Ran Baratz, who was appointed by Prime Minister Benjamin Netanyahu as his new communications chief over half a year ago, entered the Prime Minister’s Office Tuesday as a lower-level media adviser, an Israeli official confirmed Sunday.
Baratz will not serve as the head of the National Information Directorate — the position for which he was initially tapped — due to a series of controversial statements he made about US President Barack Obama, Secretary of State John Kerry and senior Israeli officials. Rather, he joined the prime minister’s spokesperson’s office in an “advisory capacity,” a spokesman for Netanyahu told The Times of Israel.
The position of head of Israel’s National Information Directorate will, however, not be immediately filled by someone else. One of the government’s most senior positions, carrying with it the responsibility of explaining the prime minister’s policies and coordinating the country’s public diplomacy strategy, it has been vacant since August.
Baratz’s exact title had not yet been decided upon, according to the spokesman, who could not comment on whether he would effectively be running the department without the official appellation. Baratz’s new status was first reported on Tuesday on the news site NRG, which is owned by Netanyahu’s billionaire backer Sheldon Adelson.
Netanyahu nominated Baratz to become the head of the National Information Directorate on November 4, 2015. But soon after the appointment was announced, it emerged that Baratz had previously published a series of controversial Facebook posts attacking senior figures in Israel, including President Reuven Rivlin and then-defense minister Moshe Ya’alon, and abroad. Most notably, he had called Obama “anti-Semitic,” and compared Kerry’s mental age to that of a 12-year-old. Netanyahu, who had also been at one time a target of Baratz’s caustic wit, decided to freeze his nomination.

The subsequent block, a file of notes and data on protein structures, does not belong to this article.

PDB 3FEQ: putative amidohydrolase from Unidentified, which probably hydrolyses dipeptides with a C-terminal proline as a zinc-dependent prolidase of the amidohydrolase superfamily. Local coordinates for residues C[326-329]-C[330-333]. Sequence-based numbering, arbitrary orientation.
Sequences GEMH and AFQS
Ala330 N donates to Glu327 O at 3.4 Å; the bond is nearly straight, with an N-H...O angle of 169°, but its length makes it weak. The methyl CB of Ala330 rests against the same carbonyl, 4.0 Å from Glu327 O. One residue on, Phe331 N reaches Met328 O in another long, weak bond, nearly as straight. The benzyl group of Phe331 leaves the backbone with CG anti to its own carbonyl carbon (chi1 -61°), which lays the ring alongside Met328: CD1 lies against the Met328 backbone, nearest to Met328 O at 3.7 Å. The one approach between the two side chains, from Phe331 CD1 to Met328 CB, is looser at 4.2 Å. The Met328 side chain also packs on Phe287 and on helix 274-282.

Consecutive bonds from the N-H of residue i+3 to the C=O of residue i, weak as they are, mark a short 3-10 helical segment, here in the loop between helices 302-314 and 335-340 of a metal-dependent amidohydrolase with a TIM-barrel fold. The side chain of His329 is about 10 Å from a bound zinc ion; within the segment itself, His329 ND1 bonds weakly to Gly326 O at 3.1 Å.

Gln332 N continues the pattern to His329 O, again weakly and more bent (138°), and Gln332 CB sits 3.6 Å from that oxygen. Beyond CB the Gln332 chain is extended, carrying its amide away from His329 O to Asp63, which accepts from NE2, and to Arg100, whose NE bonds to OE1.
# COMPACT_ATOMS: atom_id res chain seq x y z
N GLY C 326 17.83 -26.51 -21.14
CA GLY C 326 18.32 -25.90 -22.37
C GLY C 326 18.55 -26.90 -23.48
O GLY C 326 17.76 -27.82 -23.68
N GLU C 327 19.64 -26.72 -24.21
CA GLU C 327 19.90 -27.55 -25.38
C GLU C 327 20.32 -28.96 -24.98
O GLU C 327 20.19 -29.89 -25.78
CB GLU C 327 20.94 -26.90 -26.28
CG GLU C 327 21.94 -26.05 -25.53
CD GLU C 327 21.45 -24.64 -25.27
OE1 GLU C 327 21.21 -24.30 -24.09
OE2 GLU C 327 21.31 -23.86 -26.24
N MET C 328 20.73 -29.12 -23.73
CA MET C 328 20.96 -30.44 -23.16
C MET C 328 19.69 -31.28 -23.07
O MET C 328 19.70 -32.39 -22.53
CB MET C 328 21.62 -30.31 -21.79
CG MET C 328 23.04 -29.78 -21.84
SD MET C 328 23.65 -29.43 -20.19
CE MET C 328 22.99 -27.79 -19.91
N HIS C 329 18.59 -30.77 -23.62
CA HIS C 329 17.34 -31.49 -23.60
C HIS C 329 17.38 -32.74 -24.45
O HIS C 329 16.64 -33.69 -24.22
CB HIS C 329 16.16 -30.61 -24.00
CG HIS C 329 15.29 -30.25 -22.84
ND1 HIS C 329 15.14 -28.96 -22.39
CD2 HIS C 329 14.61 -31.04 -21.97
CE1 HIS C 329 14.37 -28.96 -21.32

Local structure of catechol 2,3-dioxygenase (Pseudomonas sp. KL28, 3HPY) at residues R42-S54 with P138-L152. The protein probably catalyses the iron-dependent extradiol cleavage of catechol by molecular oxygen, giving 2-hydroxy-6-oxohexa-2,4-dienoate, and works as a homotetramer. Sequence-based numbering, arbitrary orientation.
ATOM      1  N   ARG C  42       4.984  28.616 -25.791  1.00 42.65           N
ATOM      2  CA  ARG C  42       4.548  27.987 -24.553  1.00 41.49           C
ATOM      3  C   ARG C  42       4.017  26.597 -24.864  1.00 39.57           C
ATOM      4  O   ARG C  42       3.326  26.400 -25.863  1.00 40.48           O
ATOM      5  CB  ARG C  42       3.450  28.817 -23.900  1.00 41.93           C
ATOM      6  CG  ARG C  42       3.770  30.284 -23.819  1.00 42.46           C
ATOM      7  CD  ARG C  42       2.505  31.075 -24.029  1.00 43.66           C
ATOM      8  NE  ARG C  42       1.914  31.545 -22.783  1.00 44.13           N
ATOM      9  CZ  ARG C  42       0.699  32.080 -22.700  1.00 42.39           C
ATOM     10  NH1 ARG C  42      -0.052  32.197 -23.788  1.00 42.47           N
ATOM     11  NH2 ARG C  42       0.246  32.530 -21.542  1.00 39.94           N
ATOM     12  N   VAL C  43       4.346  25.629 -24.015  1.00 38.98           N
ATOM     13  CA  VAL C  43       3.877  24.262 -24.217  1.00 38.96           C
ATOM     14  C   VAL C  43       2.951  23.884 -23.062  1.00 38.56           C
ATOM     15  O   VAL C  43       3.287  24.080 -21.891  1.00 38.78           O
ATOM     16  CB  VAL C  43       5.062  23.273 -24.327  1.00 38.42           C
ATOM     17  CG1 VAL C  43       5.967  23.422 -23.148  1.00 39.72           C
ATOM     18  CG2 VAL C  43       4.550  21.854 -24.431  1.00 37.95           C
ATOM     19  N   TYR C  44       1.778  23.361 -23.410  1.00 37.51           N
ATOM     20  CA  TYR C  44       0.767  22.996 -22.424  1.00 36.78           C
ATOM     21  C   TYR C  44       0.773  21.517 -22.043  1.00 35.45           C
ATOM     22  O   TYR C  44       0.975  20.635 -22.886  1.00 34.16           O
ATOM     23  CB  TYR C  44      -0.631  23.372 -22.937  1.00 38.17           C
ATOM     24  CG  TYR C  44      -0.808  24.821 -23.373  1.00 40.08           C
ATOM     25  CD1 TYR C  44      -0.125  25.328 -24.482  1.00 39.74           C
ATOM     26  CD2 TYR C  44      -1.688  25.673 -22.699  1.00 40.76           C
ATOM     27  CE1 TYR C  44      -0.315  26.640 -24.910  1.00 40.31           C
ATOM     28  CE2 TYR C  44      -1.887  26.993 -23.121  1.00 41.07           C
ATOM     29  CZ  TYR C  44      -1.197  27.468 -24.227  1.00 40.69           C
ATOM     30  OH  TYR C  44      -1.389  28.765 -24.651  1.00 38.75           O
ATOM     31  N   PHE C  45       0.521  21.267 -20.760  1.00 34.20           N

Baratz quickly apologized for his “hurtful remarks,” arguing they were “written hastily and sometimes humorously” and vowing to express himself differently once he became a government official. He did not withdraw his candidacy and was apparently still hoping to get the coveted job.
Baratz’s Facebook posts “are totally unacceptable and in no way reflect my positions or the policies of the Government of Israel,” Netanyahu stated on November 5, four days before he headed to Washington for a meeting with Obama in the White House. At the time, Netanyahu said he would meet with Baratz upon his return from the American capital to “clarify the matter.”
In April, Netanyahu revived his bid to appoint Baratz, presenting his candidacy to the Civil Service Commission, which is tasked with vetting candidates for high-level public posts. However, government officials were quoted at the time as saying it was “highly doubtful” Baratz would pass the commission’s vetting process.
A former philosophy professor and the founder of the conservative Hebrew website Mida, Baratz was set to replace Liran Dan as the head of the National Information Directorate. Dan served until August, although the PMO’s official website still lists him as National Information Directorate head.
Boaz Stembler, a former spokesperson for the Finance Ministry, is Netanyahu’s spokesman for Hebrew media and is currently filling Dan’s position on a temporary basis.